Where we are?. Update on the Russian invasion of Ukraine.

The situation on the ground, international reactions, sanctions: the point about Russia’s invasion of Ukraine.

Residents queuing for emergency aid watch as Ukrainian soldiers drive on a tank in the town of Trostsyanets in Ukraine, Monday, March 28, 2022. Trostsyanets were recently recaptured by Ukrainian forces after being detained by Russians during the war’s first days.

KEYSTONE

Start of negotiations in Turkey

Russia and Ukraine both have “legitimate concerns”, Turkish President Recep Tayyip Erdogan said on Tuesday, shortly before the start of direct talks between the two countries in Istanbul, urging them to “put an end to this tragedy”.

It is the first time that the delegations of the two countries meet physically after several rounds of talks via video conference.

Moscow has confirmed that Russian oligarch Roman Abramovich is mediating in the negotiations and sweeping the press’ claims that he was poisoned aside.

Mykolaiv hit again: at least two dead

At least two people died on Tuesday in a Russian strike that partially destroyed the regional administration building in Mykolaiv, a Ukrainian city near Odessa. AFP reporters saw two bodies being pulled from the rubble of the building, the central part of which partially collapsed after the strike.

Regional Governor Vitaly Kim said aid workers were looking for “eight civilians and three soldiers” under the rubble. Ukraine also announced Monday night that the city of Irpin, the scene of violent fighting in the suburbs of Kiev, had been withdrawn from Russian forces.

Resumption of humanitarian corridors

Ukraine on Tuesday announced a resumption of civilian evacuations via three humanitarian corridors, particularly from the besieged city of Mariupol, following a day-long suspension of fears of Russian “provocations”.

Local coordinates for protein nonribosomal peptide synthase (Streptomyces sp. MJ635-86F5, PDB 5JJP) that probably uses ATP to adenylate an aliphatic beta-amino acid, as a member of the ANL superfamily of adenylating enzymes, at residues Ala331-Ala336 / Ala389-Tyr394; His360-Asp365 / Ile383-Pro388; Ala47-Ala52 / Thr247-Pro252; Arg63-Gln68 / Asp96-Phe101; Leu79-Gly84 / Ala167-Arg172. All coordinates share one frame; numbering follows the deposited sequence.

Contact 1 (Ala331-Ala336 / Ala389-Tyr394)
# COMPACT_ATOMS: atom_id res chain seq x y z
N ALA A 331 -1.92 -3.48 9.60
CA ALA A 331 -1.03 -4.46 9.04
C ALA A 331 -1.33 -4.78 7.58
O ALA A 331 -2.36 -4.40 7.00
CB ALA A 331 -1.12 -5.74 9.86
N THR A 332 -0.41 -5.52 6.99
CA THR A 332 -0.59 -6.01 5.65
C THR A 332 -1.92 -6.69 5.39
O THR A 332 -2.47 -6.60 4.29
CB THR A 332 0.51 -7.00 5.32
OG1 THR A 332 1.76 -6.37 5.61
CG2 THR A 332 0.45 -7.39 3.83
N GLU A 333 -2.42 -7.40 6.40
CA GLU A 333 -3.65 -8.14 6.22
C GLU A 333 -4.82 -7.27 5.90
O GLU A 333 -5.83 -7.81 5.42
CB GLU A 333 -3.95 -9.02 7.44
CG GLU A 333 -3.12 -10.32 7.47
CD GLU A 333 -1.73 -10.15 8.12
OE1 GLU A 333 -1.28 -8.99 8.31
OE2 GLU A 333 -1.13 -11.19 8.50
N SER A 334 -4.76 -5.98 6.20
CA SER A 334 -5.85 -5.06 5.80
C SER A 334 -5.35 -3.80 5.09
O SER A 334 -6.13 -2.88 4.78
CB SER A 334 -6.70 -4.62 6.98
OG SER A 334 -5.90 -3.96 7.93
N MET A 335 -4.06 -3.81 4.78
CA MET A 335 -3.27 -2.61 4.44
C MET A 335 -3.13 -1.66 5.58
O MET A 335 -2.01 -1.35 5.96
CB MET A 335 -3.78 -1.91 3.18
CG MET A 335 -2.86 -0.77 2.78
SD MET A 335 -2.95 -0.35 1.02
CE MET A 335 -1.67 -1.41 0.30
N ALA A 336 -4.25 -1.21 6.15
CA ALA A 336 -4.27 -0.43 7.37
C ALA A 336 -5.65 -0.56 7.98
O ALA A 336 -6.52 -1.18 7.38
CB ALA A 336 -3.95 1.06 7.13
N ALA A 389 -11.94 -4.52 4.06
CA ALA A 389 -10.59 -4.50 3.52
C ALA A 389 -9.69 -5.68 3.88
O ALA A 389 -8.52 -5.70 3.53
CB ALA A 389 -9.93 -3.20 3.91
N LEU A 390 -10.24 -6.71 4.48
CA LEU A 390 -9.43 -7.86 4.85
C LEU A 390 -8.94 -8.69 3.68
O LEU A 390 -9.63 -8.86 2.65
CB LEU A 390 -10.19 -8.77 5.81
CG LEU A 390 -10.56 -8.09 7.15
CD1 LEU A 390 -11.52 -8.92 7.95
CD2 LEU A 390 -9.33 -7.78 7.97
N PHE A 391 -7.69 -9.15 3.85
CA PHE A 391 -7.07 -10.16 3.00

“Three humanitarian corridors have been validated for today,” Ukrainian Deputy Prime Minister Iryna Vereshchuk said as Ukraine repeatedly condemned Russian attacks on those corridors.

French President Emmanuel Macron and Vladimir Putin will specifically discuss the humanitarian operation to evacuate civilians in Mariupol during a phone call scheduled for 4:30 p.m. (14:30 GMT), Elysee said.

The United States is considering further sanctions

After already sanctioning Russia’s defense industry, the United States is considering targeting other sectors involved in the Kremlin – led war effort in Ukraine.

“We plan to target sectors that are critical of the Kremlin’s ability to operate its war machine,” said Deputy Finance Minister Wally Adeyemo, according to the text of a speech to the Chatham House think tank in London.

Polish and Czech boycott of a meeting in Budapest

Polish and Czech defense ministers will not attend a meeting in Budapest of the Visegrad group, known as V4, on Wednesday because of Hungary’s ties to the Kremlin, officials said.

“I have always supported V4 and I am very sorry that Hungarian politicians now find cheap Russian oil more important than Ukrainian blood,” said Czech Minister Jana Cernochova.

IAEA in Ukraine for Nuclear Safety

The head of the International Atomic Energy Agency (IAEA) is in Ukraine “for discussions with officials” to provide “technical assistance” guaranteeing the safety of nuclear installations, the UN agency said on Tuesday.

“The military conflict poses an unprecedented threat to power plants and elsewhere in the country,” the IAEA said. The Chernobyl nuclear power plant has been occupied by Russian forces since the beginning of the invasion, and the Russian army has also taken control of the town of Slavoutitch, where the personnel ensuring its proper functioning reside.

Military exposure for some Russians

Russia announced on Tuesday that it would suspend military service to young people working in the high-tech sector to deal with a brain drain caused by the Russian offensive in Ukraine.

More than 3,000 journalists in Ukraine

The Russian invasion of Ukraine would concentrate “between 3,000 and 3,500” journalists on the ground, a study by the Greek NGO iMedD noted on Tuesday, focusing on the independence of journalism.

“Platforms, social networks, propaganda, provocation, fake news (…) are ‘nuclear weapons’ in an information war – not only in the form of manipulation of public opinion, but also in the context of the East’s strategies and tactics. And the West on the earth, ”emphasizes this study.

TTY

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